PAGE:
Surp Yerrortutyun Armenian Catholic Church

Surp Yerrortutyun Armenian Church (Armenian: Սուրբ Երրորդութիւն Եկեղեցի), is an Armenian Catholic Church located in Beyoğlu Municipality, Istanbul, Turkey. The church was built at the very beginning of the 18th century by four Austrian priests. It burned in 1762 after the reconstruction, it was struck by fire again in 1831 and was rebuilt in 1836. The Church was purchased on May 25, 1857 by Armenian Catholics.[1]

Surp Yerrortutyun Armenian Catholic Church
Surp Yerrortutyun Kilisesi
41°01′54.0″N 28°58′31.7″E / 41.031667°N 28.975472°E / 41.031667; 28.975472Coordinates: 41°01′54.0″N 28°58′31.7″E / 41.031667°N 28.975472°E / 41.031667; 28.975472
LocationBeyoğlu, Istanbul
Country Turkey
DenominationArmenian Catholic Church
Architecture
Completed1836

The Turkish name of this temple is Surp Hovhan Vosgeperan Ermeni Katolik Kilisesi, because is it an Armenian church that belongs to the Catholic Roman Church, as opposed to the majority of the Armenian churches in the world, that are part of the Armenian Apostolic Church.

Vosgeperan means Golden Mouthed in Armenian. This church is dedicated to Saint John Chrysostom, He was Archbishop of Constantinople (the original name of Istanbul), and he is considered an Early Church Father. He was a very notable preacher, famous for his eloquence and his many writings. (Hence the term Golden Mouthed).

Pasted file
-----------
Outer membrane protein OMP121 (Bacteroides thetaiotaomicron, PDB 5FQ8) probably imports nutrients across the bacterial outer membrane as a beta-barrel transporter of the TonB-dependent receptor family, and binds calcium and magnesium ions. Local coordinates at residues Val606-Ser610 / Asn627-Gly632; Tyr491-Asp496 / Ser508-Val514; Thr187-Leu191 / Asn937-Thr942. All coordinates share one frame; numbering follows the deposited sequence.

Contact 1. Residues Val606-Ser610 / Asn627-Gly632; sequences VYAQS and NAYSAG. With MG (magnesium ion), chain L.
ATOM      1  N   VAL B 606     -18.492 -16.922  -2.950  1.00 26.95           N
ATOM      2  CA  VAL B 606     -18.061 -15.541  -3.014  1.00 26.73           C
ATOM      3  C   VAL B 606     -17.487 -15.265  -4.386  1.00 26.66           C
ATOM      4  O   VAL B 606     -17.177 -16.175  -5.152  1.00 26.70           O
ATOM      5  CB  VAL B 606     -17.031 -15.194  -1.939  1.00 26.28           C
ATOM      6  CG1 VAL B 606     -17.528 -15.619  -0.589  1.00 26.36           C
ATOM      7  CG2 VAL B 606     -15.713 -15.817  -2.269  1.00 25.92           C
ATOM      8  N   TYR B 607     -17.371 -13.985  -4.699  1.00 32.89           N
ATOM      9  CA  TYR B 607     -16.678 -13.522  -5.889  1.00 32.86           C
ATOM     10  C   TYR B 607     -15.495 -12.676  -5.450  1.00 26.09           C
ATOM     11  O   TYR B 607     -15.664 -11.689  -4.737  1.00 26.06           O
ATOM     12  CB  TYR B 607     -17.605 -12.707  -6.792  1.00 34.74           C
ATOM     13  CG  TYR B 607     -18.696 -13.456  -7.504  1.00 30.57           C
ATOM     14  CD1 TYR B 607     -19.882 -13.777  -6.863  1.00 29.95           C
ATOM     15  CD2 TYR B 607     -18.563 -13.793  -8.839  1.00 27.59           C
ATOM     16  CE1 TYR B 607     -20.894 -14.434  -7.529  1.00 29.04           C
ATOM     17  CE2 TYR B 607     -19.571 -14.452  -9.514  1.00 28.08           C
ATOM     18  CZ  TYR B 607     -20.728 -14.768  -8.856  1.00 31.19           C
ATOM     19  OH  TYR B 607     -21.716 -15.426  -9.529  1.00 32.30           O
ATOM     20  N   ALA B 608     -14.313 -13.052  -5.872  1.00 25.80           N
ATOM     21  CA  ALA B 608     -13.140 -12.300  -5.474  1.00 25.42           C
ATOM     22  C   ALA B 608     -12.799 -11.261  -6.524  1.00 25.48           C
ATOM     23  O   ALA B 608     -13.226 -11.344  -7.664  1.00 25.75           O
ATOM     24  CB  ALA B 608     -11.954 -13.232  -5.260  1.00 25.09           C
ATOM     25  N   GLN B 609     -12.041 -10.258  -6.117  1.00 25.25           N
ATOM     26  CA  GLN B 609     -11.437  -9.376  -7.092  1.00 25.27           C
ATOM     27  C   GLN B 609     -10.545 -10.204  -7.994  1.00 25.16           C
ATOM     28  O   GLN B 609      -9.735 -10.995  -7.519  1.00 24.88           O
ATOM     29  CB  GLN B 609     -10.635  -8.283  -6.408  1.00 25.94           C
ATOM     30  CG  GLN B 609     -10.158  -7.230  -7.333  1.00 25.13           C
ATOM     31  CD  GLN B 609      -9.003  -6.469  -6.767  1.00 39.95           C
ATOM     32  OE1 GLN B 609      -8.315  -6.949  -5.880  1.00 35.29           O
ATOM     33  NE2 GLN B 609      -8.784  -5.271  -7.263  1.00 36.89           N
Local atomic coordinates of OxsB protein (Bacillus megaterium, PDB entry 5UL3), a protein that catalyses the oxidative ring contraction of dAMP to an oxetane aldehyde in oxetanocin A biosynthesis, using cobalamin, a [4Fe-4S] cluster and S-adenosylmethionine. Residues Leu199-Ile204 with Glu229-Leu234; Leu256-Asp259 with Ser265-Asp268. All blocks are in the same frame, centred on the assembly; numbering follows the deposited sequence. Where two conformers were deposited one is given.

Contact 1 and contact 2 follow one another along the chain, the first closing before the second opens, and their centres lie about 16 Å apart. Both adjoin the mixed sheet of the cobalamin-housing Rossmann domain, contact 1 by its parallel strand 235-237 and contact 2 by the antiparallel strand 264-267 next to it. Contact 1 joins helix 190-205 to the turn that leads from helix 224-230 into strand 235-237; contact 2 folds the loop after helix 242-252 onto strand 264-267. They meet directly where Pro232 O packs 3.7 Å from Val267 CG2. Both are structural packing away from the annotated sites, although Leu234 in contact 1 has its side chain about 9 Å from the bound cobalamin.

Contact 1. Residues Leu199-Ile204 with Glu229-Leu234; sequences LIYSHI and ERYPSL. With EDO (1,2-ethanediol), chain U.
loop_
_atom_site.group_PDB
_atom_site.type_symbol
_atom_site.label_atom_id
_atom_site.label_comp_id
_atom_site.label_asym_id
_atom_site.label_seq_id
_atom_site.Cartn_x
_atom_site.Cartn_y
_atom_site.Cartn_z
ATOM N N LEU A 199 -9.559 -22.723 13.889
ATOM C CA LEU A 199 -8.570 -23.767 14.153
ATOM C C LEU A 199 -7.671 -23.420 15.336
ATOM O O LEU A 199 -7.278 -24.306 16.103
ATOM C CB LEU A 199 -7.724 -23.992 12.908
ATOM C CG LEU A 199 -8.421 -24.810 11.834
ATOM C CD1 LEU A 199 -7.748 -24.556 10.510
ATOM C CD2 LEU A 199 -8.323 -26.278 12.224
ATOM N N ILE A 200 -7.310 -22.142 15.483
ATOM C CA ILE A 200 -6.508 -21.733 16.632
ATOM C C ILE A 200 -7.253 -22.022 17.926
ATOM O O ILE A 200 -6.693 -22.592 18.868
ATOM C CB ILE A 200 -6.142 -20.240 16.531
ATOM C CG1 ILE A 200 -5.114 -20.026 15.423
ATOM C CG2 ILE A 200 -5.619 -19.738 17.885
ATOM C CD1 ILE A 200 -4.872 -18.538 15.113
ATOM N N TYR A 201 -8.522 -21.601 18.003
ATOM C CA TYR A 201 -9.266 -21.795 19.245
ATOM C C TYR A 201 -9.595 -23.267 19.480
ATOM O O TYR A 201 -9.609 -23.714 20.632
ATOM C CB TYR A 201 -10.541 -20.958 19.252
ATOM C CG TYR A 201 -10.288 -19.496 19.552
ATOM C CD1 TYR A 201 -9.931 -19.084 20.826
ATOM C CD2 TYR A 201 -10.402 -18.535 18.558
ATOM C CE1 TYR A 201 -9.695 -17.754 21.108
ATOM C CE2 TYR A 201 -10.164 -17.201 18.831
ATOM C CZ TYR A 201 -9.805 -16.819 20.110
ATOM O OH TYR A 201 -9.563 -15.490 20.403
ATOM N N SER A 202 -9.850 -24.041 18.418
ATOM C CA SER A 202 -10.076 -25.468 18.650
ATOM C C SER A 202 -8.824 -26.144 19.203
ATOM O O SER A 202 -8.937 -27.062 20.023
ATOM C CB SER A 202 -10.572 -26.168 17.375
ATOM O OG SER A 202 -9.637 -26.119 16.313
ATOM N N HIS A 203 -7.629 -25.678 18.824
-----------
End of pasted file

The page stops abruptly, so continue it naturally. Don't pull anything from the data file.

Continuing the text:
This church is located a few steps away from Taksim Square and the famous pedestrian boulevard Istiklal Caddesi. If you are not looking for it, you may miss it, since it is located behind a tall wall in a narrow street. Both the outer wall and the walls of the church are pink.

Vosgeperan is not a very ornate or luxurious temple. It is rather simple and elegant, with many elements made of marble, gold and wood. The lamps, the altar and the pulpit are beautiful. When you are inside, the quiet atmosphere invites prayer and meditation.

ReferencesEdit

  1. ^ "Beyoğlu Surp Yerrortutyun Armenian Catholic Church Foundation". Hrant Dink Foundation. Retrieved 22 December 2017.